How do you define quality?
Quality is a mindset that impacts everyone. It is more than a process or programme to be implemented by workers on an assembly line. It impacts every decision we make, and isn't just limited to the workplace—it impacts us at home, work and school. It is the difference between being “good enough” and the best you can be. Quality is everyone's business. The problem for many organisations and even individuals is that they think quality is someone else's job.
Which management tool works the best?
Programmes and processes such as Total Quality Management, Six Sigma, Lean Six Sigma, and ISO can make a difference. But they aren't enough. There are many organisations that have deployed these programmes successfully. However, other companies have failed. The fact that two companies, virtually identical, can implement the same processes but see vastly different results has shown me that these processes are actually part of the problem. For many organisations, managing quality means addressing problems as we become aware of them. As a result, we stop being proactive and focus on being reactive—and the problems snowball. It is not enough to fix problems after we notice them--the real challenge is to catch them before they happen.
You once said quality is also the relationship between people in an organisation. What did you mean?
People who really “get” quality understand it's more than a programme. They have a caring mindset, and are truly exceptional. Quality is not just a process to them, something they check off their to-do list before going home for the evening.
When I think of the people who have this mindset, I think of the hotel manager who drove two hours in her own car, on her own time, to return a credit card to a Japanese guest boarding a flight to Europe. I think about the hydraulics engineer who volunteered to parachute into a wilderness area to fix one of his company's new water pumps. I think about the shipping clerk who shouldered past jokes and ridicule from fellow employees as he carefully packaged every order as crisply and neatly as possible.
I've seen with my own eyes the kinds of leaders who inspire. These are managers and executives who walk the talk of quality—at every moment, with every encounter, and at every level of the organisation. For the transformation of the organisation to be complete, every employee needs to embrace this mindset.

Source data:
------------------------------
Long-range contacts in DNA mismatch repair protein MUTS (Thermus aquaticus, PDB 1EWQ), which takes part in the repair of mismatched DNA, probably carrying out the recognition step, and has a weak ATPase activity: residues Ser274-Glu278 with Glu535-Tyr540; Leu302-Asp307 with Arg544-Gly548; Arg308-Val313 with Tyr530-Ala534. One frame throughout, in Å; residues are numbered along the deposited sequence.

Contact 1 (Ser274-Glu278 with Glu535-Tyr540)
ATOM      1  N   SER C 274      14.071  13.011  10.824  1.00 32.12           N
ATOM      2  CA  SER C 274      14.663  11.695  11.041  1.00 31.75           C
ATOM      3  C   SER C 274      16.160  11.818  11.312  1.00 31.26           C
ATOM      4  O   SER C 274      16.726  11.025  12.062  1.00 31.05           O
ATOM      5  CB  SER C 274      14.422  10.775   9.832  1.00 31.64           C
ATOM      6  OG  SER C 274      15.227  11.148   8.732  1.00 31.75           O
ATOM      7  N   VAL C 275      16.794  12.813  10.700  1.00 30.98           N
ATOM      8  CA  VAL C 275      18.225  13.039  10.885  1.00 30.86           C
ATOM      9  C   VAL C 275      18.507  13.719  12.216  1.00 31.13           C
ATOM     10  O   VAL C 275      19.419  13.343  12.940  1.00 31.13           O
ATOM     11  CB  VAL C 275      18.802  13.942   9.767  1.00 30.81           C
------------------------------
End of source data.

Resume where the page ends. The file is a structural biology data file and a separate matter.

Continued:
Why did you write your international bestseller The Power of Six Sigma in the form of a story?
Six Sigma is a management strategy that helps organisations of any size to deliver defect-free products and excellent services. The Power of Six Sigma is targeted towards the mass audience from the lowest level employee like an assembly line worker to the CEO. The book was adopted by thousands of companies, big and small, in both public and private sectors as it is the only book on the subject of Six Sigma that explains the methodology in an entertaining way.
What is your latest philosophy LEO all about?
If we want to inspire quality, we need to encourage communication, interaction, and implementation. I define this as LEO (Listen, Enrich, and Optimize), and first introduced the concept in my bestselling book The Ice Cream Maker. LEO is a revolutionary process management strategy that is custom-delivered to organisations based on their strengths and weaknesses. LEO has saved millions of dollars to many organisations around the world and increased revenues.
What steps can organisations in our country take to improve quality of goods and services?
The problems are deeply systemic. At the core, we must change as a people and demand quality from our leaders, in both the private and public sectors. The quality of an organisation or a nation will not improve unless, and until, we have a country of people with a caring mindset. Here is what I've seen: hundreds of organisations in Bangladesh are achieving ISO Certification, but their product or process quality is not good. The fundamental reason for this is that almost all leaders in most private or public organisations in Bangladesh do not have a quality (caring) mindset; many of them don't even feel that quality is their own responsibility. We must start by recognising our weakness first—leaders must embrace quality as their personal responsibility and must demonstrate quality in their behaviours and actions before they can expect people to trust or follow them.
In organisations that revolutionise their quality processes, everyone in the organisation is completely engaged. People are encouraged to participate in conversations, interact with each other about the particulars of the organisational mission and operation, and rewarded when they implement changes that are productive. People throughout the organisation become energised and mobilised. Only then will you experience true quality.
What are you working on now?
In January 2016, my 14th book titled 'Robust Optimization' will be released worldwide as Wiley's Lead engineering title. Currently I am authoring a book titled THE DIFFERENCE that will be coming out in spring of 2017 as a lead business title from Random House. The book will address the importance of the 'quality of people' in an organisation. LEO or Six Sigma only addresses the 'quality of processes' in an organisation. True quality is a combination of People quality and Process quality.
[Subir Chowdhury currently works as the Chairman and CEO of ASI Consulting Group, LLC, Bingham Farms, Michigan, USA.]